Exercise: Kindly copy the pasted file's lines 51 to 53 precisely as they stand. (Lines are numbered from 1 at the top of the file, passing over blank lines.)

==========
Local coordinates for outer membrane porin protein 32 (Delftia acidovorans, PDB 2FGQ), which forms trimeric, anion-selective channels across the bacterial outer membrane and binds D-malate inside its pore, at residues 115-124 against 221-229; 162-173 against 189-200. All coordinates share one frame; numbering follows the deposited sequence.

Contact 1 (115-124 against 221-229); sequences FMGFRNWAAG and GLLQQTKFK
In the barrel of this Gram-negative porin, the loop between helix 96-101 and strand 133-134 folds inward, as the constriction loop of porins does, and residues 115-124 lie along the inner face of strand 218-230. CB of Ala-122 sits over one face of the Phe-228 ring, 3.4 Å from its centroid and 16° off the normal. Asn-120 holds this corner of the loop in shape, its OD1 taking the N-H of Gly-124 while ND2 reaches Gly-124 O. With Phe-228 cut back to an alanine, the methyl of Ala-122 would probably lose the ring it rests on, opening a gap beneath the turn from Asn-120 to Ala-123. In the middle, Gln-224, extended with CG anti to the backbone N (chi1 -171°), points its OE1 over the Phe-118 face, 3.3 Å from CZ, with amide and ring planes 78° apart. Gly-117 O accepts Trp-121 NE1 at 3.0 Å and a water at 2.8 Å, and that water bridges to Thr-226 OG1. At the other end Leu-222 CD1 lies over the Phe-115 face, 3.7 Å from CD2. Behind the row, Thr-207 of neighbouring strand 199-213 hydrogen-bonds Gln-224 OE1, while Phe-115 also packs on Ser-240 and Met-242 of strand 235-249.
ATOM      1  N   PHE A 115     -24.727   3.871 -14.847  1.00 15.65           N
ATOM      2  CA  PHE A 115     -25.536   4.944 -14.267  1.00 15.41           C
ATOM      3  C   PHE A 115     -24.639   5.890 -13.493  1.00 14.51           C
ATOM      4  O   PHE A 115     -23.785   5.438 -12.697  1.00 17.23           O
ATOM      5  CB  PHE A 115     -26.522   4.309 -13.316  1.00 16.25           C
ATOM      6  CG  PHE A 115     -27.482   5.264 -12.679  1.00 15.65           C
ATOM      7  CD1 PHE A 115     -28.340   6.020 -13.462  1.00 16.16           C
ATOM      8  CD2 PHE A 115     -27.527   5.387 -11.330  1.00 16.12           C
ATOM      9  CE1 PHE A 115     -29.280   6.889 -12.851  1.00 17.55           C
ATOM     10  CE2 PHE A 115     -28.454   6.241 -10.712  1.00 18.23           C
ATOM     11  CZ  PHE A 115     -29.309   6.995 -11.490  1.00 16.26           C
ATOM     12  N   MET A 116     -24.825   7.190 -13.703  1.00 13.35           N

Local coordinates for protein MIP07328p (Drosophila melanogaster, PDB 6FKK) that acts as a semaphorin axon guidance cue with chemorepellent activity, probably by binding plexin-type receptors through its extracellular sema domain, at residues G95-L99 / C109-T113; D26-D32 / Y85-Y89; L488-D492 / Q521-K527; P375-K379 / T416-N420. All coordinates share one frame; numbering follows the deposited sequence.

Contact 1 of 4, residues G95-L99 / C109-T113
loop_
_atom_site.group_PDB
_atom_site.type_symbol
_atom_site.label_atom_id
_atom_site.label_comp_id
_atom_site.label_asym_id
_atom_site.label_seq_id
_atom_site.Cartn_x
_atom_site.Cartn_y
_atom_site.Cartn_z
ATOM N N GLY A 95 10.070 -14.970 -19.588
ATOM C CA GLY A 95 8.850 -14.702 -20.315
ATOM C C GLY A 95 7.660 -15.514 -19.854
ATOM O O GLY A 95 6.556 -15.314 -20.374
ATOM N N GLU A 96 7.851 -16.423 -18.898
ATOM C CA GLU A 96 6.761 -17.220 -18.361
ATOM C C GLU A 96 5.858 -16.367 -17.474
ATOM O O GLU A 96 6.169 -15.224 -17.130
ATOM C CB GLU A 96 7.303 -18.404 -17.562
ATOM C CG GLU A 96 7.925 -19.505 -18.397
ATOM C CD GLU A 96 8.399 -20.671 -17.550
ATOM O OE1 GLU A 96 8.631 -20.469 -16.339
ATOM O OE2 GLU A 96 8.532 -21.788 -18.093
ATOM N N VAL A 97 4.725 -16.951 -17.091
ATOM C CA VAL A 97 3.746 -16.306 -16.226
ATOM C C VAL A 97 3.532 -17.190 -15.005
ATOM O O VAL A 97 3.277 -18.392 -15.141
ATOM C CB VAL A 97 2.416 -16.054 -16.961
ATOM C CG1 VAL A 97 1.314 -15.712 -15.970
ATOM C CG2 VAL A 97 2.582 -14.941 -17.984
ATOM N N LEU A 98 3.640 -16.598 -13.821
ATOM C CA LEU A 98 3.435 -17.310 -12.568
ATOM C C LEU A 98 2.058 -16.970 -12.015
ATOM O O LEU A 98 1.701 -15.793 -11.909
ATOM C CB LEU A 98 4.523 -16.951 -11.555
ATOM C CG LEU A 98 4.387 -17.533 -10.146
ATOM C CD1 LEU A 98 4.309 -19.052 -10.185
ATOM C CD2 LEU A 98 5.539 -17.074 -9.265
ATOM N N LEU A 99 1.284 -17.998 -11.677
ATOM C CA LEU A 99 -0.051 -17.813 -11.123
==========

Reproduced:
ATOM O O LEU A 98 1.701 -15.793 -11.909
ATOM C CB LEU A 98 4.523 -16.951 -11.555
ATOM C CG LEU A 98 4.387 -17.533 -10.146